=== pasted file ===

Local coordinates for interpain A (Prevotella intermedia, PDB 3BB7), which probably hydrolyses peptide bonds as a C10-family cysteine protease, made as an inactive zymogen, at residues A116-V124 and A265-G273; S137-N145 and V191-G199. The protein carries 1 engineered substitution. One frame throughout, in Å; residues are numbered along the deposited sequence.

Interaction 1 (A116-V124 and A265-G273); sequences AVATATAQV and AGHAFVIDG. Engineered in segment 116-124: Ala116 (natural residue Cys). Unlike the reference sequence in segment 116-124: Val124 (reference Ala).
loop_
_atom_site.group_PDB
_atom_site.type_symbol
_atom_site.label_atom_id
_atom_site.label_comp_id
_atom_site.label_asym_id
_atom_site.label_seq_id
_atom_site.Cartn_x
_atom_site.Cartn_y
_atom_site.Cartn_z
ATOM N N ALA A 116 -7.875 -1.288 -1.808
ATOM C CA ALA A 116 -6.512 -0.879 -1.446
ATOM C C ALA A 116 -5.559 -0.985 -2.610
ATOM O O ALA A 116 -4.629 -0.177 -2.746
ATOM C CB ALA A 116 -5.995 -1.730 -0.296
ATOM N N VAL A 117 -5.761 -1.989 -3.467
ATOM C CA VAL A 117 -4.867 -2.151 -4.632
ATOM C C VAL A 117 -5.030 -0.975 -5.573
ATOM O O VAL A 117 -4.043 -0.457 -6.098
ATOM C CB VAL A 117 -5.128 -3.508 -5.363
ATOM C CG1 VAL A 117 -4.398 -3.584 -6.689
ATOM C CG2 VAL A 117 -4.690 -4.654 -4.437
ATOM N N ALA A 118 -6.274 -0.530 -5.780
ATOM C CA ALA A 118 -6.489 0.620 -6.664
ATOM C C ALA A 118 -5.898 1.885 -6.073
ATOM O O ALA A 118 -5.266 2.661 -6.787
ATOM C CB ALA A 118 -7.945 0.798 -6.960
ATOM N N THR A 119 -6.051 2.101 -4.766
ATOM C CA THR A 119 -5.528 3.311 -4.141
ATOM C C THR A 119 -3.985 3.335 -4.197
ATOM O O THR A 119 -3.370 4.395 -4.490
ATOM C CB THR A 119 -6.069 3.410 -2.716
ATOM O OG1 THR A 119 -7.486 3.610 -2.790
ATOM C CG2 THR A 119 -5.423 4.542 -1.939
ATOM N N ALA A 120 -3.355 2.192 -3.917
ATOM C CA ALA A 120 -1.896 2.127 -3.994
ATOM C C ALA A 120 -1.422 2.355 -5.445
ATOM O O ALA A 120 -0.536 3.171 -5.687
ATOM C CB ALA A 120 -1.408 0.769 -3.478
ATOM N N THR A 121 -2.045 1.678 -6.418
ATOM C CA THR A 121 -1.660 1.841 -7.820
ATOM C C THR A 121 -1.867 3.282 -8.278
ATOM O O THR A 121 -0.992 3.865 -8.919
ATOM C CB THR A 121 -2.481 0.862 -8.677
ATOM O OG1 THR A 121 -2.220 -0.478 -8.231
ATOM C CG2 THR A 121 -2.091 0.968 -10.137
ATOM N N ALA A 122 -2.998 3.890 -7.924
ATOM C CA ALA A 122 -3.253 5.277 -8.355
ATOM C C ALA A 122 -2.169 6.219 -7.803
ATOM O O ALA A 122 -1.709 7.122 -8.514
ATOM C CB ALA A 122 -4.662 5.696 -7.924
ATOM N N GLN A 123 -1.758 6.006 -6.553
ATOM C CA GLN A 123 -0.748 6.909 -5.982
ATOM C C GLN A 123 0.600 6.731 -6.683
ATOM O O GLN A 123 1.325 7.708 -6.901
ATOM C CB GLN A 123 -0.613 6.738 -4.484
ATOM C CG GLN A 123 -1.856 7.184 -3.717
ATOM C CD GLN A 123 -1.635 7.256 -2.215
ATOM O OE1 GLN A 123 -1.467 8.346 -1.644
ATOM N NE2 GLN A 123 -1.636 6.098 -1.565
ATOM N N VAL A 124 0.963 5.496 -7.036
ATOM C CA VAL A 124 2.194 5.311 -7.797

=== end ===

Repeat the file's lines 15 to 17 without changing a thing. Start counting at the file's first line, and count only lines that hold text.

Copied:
ATOM C C ALA A 116 -5.559 -0.985 -2.610
ATOM O O ALA A 116 -4.629 -0.177 -2.746
ATOM C CB ALA A 116 -5.995 -1.730 -0.296